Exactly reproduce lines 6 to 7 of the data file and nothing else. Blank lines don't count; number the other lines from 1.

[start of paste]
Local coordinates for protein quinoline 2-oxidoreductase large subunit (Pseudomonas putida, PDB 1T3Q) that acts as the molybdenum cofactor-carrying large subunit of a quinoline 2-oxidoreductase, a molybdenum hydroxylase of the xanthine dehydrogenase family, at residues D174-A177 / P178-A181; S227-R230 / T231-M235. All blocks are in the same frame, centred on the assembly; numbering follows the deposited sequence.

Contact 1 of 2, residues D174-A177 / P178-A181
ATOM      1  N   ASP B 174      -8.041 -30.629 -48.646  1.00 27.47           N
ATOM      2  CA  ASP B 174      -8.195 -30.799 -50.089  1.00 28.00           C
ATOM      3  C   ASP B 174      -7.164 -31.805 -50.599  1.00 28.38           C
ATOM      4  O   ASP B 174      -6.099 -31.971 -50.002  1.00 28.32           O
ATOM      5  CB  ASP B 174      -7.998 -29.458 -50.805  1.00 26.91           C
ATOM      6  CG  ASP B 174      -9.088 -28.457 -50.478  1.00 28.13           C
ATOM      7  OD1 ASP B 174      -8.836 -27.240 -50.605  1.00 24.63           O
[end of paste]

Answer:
ATOM      4  O   ASP B 174      -6.099 -31.971 -50.002  1.00 28.32           O
ATOM      5  CB  ASP B 174      -7.998 -29.458 -50.805  1.00 26.91           C